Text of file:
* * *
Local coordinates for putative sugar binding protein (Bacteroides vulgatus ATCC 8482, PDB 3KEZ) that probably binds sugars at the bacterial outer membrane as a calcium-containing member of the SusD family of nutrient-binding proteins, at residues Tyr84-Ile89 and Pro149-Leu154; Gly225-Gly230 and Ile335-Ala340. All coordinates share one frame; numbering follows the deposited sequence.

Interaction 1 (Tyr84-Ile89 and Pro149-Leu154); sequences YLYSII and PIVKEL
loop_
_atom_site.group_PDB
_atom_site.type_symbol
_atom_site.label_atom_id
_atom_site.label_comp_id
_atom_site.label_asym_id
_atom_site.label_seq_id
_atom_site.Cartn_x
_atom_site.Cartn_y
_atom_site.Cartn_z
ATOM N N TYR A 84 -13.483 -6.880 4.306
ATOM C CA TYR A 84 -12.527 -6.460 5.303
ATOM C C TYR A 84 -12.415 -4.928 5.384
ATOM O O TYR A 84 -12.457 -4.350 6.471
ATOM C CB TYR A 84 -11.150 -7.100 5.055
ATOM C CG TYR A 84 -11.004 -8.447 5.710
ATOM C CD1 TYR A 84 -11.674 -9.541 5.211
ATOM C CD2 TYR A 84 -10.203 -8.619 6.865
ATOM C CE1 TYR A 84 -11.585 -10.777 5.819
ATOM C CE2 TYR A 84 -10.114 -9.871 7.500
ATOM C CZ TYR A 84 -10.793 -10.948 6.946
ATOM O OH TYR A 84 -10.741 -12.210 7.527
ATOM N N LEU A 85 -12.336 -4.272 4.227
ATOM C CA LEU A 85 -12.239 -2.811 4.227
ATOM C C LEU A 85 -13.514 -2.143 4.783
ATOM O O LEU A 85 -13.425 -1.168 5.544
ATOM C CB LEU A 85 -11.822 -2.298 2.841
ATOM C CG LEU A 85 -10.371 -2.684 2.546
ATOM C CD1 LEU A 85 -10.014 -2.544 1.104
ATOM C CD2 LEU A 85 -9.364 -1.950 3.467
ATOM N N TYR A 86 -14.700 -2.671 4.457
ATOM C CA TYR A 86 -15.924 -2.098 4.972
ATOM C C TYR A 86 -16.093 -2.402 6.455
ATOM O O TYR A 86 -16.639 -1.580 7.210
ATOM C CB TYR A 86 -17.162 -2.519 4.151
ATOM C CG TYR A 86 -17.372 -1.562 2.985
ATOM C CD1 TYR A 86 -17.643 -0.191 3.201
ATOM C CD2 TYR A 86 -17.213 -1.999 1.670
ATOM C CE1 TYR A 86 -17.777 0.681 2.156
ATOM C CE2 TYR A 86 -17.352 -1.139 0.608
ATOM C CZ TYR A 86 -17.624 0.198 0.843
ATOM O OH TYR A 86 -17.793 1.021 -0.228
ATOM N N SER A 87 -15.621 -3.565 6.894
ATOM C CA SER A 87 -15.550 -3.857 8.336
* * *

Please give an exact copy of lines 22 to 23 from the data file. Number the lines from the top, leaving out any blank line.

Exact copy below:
ATOM C CE2 TYR A 84 -10.114 -9.871 7.500
ATOM C CZ TYR A 84 -10.793 -10.948 6.946